I went to the National Dog Show this weekend, which shouldn’t be confused with the Westminster Dog Show, but instead is the dog show that your aunt will be watching on Thanksgiving before you rip the remote from her hand and put on the Lions game. Follow all that? Great.
I imagine the large majority of people out there have not had the opportunity to attend a dog show, but it really is almost exactly like the movie Best in Show. I’m not even sure that movie qualifies as parody. Aside from all the handlers having a right AND a left foot, the dog show related details in the film are all quite accurate.
Dog show people are crazy in that obsessed, yet not totally endearing way that you see with most niche fascinations. And, going to the dog show was an intense experience because you have the common folk walking around saying things like, “look a Lassie dog,” mixed in with someone blow drying a dog’s tail while it stands on a specially designed grooming table that may cost more than the groomer’s car.
Anyway, I’m not going to spoil which breed won the show, and actually I have no idea who won. The results are either closely guarded or people don’t care enough to make them public before Thanksgiving. But, we only saw one group final and a bunch of preliminary stuff. Some dog show thoughts–in case you ever go.
1. Some of the dog owners are very nice, some cannot be bothered at all, and others are blossoming egomaniacs? Oh, US? We’re just waiting around for best in breed. Yep, thanks, thanks for asking. (No one asked).
2. The dogs, on the other hand, seem to all be extremely friendly and well-behaved. I didn’t see a single unsuspecting toddler lose a grubby finger.
3. It’s a bit of a low-budget affair. There is a misconception among some people that there is big money in raising dogs and showing them, kind of like racehorses, and those people are wrong. I’m fairly sure the winner of the dog show gets a trophy, a lot of personal validation and a coupon to Cracker Barrel. This ain’t the Kentucky Derby. And, that shows in the “outer rings” that are nothing more than squares outlined in collapsible “fencing.” The areas where the dogs have to wait things out are also quite cramped. Even the “tv ring,” is a lot smaller than it appears on television with fewer seats available than your average high school gym.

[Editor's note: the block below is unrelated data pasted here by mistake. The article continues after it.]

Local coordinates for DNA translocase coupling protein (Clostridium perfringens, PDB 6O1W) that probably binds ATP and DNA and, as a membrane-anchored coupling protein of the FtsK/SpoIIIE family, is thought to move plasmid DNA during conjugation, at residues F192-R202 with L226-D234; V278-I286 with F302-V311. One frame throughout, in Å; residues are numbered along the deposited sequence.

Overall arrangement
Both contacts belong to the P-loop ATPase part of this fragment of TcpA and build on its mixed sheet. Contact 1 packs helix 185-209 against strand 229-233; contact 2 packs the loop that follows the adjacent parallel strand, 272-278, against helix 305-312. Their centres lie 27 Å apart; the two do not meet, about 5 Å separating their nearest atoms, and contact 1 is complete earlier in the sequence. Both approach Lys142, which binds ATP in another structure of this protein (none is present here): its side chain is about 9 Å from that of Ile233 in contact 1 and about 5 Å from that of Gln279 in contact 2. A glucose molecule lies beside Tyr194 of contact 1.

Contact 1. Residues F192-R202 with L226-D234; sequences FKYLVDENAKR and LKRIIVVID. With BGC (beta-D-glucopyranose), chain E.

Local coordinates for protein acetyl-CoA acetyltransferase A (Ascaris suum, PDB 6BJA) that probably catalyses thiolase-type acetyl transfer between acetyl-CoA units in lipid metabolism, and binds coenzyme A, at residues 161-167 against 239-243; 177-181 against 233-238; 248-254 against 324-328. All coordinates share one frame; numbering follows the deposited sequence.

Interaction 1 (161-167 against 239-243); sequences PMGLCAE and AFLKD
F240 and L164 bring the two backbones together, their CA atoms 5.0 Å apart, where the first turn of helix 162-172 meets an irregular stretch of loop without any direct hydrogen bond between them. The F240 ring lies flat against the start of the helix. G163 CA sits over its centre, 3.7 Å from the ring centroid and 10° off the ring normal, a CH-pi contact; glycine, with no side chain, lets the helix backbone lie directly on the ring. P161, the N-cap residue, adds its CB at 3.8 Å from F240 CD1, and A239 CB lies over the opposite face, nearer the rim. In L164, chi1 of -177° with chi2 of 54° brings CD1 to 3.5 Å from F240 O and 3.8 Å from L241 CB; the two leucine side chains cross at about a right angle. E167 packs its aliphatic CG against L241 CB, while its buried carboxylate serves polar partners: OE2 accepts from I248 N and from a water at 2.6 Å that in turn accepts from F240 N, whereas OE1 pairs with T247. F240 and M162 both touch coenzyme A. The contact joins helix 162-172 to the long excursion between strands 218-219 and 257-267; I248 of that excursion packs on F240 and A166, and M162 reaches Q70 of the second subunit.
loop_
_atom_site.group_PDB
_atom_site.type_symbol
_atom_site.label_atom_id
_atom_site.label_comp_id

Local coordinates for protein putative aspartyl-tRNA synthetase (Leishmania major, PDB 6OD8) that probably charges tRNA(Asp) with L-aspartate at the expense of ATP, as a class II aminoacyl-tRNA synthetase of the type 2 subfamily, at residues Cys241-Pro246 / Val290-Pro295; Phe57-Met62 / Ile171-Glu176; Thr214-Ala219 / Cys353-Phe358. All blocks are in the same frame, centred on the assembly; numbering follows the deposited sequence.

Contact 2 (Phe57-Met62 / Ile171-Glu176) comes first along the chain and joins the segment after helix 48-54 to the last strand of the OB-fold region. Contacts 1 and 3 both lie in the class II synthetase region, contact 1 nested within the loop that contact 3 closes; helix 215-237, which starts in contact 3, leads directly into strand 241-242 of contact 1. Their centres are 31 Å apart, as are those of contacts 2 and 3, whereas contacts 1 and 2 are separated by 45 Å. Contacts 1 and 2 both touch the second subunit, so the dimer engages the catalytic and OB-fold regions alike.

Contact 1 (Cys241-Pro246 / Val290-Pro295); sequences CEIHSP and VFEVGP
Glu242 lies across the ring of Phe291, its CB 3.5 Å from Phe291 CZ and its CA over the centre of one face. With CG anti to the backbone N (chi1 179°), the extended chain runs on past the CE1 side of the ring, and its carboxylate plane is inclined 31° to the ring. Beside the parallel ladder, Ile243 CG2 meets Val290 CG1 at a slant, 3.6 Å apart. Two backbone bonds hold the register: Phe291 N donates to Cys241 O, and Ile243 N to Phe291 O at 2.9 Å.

4. I learned that not all the best dogs go to all the big shows. It’s sometimes better to win a smaller show than to get bested against tougher competition. This, of course, does not matter to the casual spectator who is not interested in seeing Grand Champion English Tom’s Muffins–they just want to see whatever kind of dog they have.
5. The guy who announces the show really is the best. Is he reading off a script? Does he get bored describing the same breeds every year? “The Appalachian Squirrel Terrier originated in Western Virginia in the 1830s and quickly developed a reputation among moonshiners as a loyal and easily trained tracker of small game. In the years since, as demand for squirrel meat has rapidly declined, the Appalachian Squirrel Terrier has found a niche a docile lap dog. This is Appalachian Squirrel Terrier…Number 27.”
6. The handlers wear terrible outfits. There are a lot of suits (on the ladies w/skirts) that seem salvaged from the nineties. Apparently being a handler requires you to wear something that accentuates your upper arms. Think shoulder pads or poofy sleeves. If you took all the dogs out of the room you might think, “oh, hilarious–90s prom party.” Also, all these women wear grandma sneakers and trot around the ring. It’s spectacular.
7. Speaking of clothing. I thought I’d see more air-brushing. I thought there would be an air-brushing station where you could get your dog sprayed onto your jean jacket, but I saw nothing of the sort.
8. Someone streaked right between the Schipperke and the Keeshond. I’m joking, but that would have been wild, right?
9. Aside from the main show ring there were two massive crowds. One around the ring where the golden retrievers were showing and another around the booth selling dog treats. I’m serious, the dog treat booth was like stock exchange scene in Trading Places.
10. There were no puppies for sale. Thankfully, because you might have left there with a dog.